While the press may want to drape themselves in glory, they fall short of those covered in soot and debris.
It might seem remarkable that on this 20th anniversary of the 9/11 attacks, any focus might be on anything other than those in New York's Twin Towers, the Pentagon, Flight 93, or any of the responders to those events that day. What was faced and endured by thousands is gripping and deeply inspiring. But, there are some in the press wanting to place themselves in Category Hero.
CNN's Brian Stelter could not help himself and saw a need to burnish his industry as being a heroic component on that fateful day.
Network TV anchors were "the closest thing that America had to national leaders on 9/11. They were the moral authority for the country on that first day," especially with political leaders in bunkers or otherwise out of sight… https://t.co/j12NRPr2BM
— Brian Stelter (@brianstelter) September 11, 2021
This is as weak a form of attempted veneration of a vocation as you might see. Stelter comes off sounding like the equipment manager of a football team, looking up glowingly at those who are actually on the field and winning games. He counts himself as a vital team member, as he shouts “WE won the championship!” No, Brian. The leaders and heroes were the ones in the buildings and on the ground, saving lives while risking their own. A talking head under the klieg lights is nowhere close to an emergency worker under a collapsing edifice.
While it is true there was a reliance on newsmen that day, elevating them into a position of national leaders is just pure farce. President George Bush was not missing in action. After taking understandable safety precautions before the situation was realized, he addressed the nation from the Oval Office that same evening.
Let's not pretend that those network anchors were no less bunkered. They were working in the safe confines of studios. They were wearing three-piece, tailored suits and silk ties, while the true leaders were in scratched helmets and cumbersome turnout gear.
What makes this appropriated heroism all the more grating is how a significant number of the press could not join in on the bonding we experienced as a nation. One of the positive results of the 9/11 attacks was how this country realized our petty differences were so easily shunted. Even in D.C. the usual internecine battles were seen as irrelevant in the face of these attacks. We went to war with near-unanimous Congressional support.
But, some in the press could not join in the unity.
Recall that George Bush had been coming under fire from a number of voices in the media. Michael Moore, and others, were critical of the president's non-response when he was reading a storybook to a classroom full of children. To most, it was the president playing it straight and not delivering a panicked response. To some in the press, he was supposed to toss the book in the air and race out of the room, in front of dozens of elementary students. Then later, other criticisms were launched because President Bush was not immediately going to the White House, a decision that was made by the Secret Service.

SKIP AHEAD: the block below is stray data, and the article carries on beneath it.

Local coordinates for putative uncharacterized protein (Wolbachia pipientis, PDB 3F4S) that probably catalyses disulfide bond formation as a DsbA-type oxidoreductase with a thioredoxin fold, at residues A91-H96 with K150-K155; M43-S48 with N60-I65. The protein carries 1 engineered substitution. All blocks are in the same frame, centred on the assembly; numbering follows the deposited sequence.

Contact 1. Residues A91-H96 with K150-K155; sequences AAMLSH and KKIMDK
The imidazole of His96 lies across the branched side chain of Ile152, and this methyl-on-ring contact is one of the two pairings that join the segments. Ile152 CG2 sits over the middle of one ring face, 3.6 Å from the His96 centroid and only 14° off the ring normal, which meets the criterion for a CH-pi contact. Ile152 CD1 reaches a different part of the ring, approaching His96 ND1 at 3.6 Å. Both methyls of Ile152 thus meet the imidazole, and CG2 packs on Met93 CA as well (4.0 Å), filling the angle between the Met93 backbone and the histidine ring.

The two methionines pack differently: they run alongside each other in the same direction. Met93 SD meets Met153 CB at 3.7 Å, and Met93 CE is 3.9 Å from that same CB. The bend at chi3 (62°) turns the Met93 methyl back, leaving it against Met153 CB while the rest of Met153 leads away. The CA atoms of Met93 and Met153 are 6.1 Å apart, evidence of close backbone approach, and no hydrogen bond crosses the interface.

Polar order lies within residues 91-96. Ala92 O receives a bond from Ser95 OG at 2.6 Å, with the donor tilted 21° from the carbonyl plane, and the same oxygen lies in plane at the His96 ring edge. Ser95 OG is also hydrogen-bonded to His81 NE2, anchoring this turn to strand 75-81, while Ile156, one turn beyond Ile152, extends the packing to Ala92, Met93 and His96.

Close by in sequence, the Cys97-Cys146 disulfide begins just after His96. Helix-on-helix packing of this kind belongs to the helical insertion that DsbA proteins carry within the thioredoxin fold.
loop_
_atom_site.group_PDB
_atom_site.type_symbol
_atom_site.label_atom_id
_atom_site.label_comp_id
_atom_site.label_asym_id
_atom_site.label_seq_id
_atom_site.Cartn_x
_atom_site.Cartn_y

One writer, in particular, was truculent about Bush's travels those morning hours.
He's "journalism" on September 11. Remember this was before the Iraq war. The press had rage for anyone who has an "R" after his name. Not a new thing. https://t.co/VewlasRfp8 pic.twitter.com/c5Szkrn3fC
— Cranky Gordon (@StillCrankyAF) September 11, 2021
This displays a different era with a different attitude. Writers saying things of that nature about the president are now not only commonplace but encouraged by the management. For all of the drama surrounding the Capitol riot this past January, note how there is no such concern for events when protestors were assaulting the White House back in May of 2020. Despite a major assault, where over 60 Secret Service agents were injured, the press is not so overly concerned about that event. But Trump was mocked roundly in the media for being spirited to the safe bunker that Friday night. There were no firings as a result.
The media have elevated themselves in their own esteem, without an actual elevation taking place. Take another look over Stelter's trio of heroes. Of those three he declares to be our leaders, two of them had to resign in shame for fabricating news items. Hardly the character needed to lead a nation.
Make no mistake, while the network anchors did important work keeping the public informed, raising that behavior into mythic status is laughable. The rescuers, the firefighters, and the police were the true leaders for all of us, running towards danger and covered in soot and debris. The network anchors did the same thing as the rest of the country that day — they watched the national leaders working in the crucible of unimagined carnage and destruction. Let us not pretend they did anything beyond just that.